After I drank the foul ayahuasca from the wooden red wine style short stemmed glass with the wide, deep bowl, I returned to my too tight plastic seat, my legs stretched out, my bare feet invisible to me in the darkness. I sat still, my head tilted back, and I waited, nauseous, for others to barf around me, their sick sounds signal to me that I could then puke as well, it being for me a matter of pride that I am stronger than the others and I don't puke so easy. I sat.
I was aware of others in the vast dark shelter around me in the jungle, particularly aware of the crude sounds of puking. But those others weren't close to me in any sense at all, just others out there, which suited me extra-fine. I'm not one for huggy instant friendships. I sat alone in the dark and wondered if I might lose my mind.
I sat alone in the dark and wondered if I might lose my mind, selah. What if my mind is already cracked and ayahuasca is the hammer blow that shatters me mentals into splinters across the endless empty skies and I am nevermore me? Is there no hand to gather me?
I rested my chin on my chest and felt a surge of sadness that this was the end of a long and sometimes tortured quest for a life of meaning in what is for me a meaningless universe, a meaningless existence, a life that cannot mean anything at all but nothing. I had hoped for more. I had struggled for all of my life in a state of faith that the meaninglessness was my mistake and I could somehow, someday, finally figure it out if only I tried, if only I held this faith. Thus I confronted the end of it all, here and now, no hope of rescue, no hand to hold to pull me back from this horrible catastrophic mistake I'd made, my final end, and I am helpless now to stop it that my mind is coming apart in pieces and I am no longer integral me. My mind is lost. I am madness the man. I did this to myself. There is no going back. It's just... too... fucking... late.
Then the drug hit me.
The transformation seemed to be immediate. I was one moment sitting in my chair wondering what would happen to me, how I would behave among others, concerned that I might be a danger to them. I was worried that my mind might break apart and never recover. Then there was a change. I didn't feel different from one moment to the next, didn't feel it coming on, wasn't are that I was being flooded with this drug. I was, as it were, me in a different state of mind. My mind didn't splinter into myriad shards of crazed reflections of my former coherent self. I wasn't terrified by visions of monsters out to harm me. I didn't, like so many I have listened to, confront my own death. Nor did I see snakes devouring me. Instead, I encountered the strangest kind of me I could imagine, one wholly out of character. That was real. It was so real that now, some time after the fact and long enough ago to dispassionately consider it all, I can't tell how much of my drug experience reflects the real me and how much was sheer drug-induced weirdness.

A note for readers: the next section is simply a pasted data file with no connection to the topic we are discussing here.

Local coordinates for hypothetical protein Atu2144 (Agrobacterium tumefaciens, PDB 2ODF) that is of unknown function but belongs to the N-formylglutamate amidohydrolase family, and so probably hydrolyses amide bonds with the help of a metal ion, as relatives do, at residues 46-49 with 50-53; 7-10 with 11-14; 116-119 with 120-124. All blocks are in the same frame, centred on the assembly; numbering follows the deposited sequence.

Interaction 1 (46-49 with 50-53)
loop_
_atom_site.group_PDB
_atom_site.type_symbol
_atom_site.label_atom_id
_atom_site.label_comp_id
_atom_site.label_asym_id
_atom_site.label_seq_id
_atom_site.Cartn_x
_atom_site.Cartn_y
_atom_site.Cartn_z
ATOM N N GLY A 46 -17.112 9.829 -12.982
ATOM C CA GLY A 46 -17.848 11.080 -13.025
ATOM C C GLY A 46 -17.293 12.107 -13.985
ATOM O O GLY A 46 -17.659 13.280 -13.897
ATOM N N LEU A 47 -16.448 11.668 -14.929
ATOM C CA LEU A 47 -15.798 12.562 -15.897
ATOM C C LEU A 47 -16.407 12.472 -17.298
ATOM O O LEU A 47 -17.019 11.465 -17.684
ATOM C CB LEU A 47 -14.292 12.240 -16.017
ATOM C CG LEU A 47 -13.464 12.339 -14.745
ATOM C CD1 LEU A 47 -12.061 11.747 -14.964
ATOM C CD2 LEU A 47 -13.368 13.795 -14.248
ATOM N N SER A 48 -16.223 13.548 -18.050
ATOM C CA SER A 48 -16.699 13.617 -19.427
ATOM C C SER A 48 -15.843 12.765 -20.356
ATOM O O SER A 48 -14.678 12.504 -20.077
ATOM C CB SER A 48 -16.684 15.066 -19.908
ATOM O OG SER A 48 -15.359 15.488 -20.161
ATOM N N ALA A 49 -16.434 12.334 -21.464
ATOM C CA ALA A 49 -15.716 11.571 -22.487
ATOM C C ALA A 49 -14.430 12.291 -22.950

Me? Not-me? The effect of a jungle drug? Or maybe it was the effect of a jungle drug on me while under the influence of the machinations of a master manipulator of my moods, my curandero. I'm left to wonder, as ever in this kaleidoscopic life of travel and adventure, 'Who is the real me?'
Twenty minutes after getting it down the gaggy goo, thick and slimy ayahuasca this time the exotic taste of dog shit flavoured cherry cough syrup I found myself sitting back nice and easy in a bulk-bought-from-Walmart, white stackable plastic patio chair, my fingers laced behind my head, me grinning big as I realised that Jack Paar, the earlier host of The Tonight Show before Johnny Carson took over, which is to say that Paar is essentially the coolest guy ever to do late night TV, is not even close to being as excellent a guy as I am. I didn't even want to waste my time talking to Jack Paar. I wanted to chat, but I demanded someone worthy of me. That could only be one other person: I wanted to talk to myself for the sake of good company. Leaning back in my plastic chair and feeling better than I have ever felt before, I called into the aether for myself, conjuring Other-me from my mind so I had me to talk to. I like Other-me. He likes me, too. I am, however, more excellent than he. Being with myself was such a happy pleasure that I found myself, both of us, laughing out loud, which shot hot stabbing pain though my gut and hurled me out of my plastic chair like a cat snagged on a passing pant leg and dumped in the damp dirt like a sack full of smelly laundry. I laid on the dirt floor of the ayahuasca centre, settling in on my side and I was flooded with a sense of my heavenly greatness and a tsunami as well of nausea. I pulled my Inca-motif cloth day-bag under my head and covered my nose with my fingers and my mouth with the palm of my hand to muffle as well as I could the bubbling-porridge sound of my laughter that I suspected was pissing off the half dozen pukers seated around me. But my snickers, giggles, guffaws, and outright howls of laughter escaped me anyway till I shook, laughing in the dirt. I liked myself so much I was overwhelmed by myself, which is no wonder, given that I was lying in the dirt talking to myself, i.e Other-me. I laughed so hard I shot a zucchini size walloping gob of quivering candy-coated slime into the round plastic basin I fumbled my fingers to find. I laughed at that and all the night till the earthquake hit the aeroport as the jet plane was landing just in time to crash headlong into the on-coming steam locomotive freight train. All that massive monster noise and all that crashing cascade of crazy-colour swirling in endless manic rainbows all around me, it was all just for me 'cause I am, now I know-- Yeah! I am Mister Wonderful.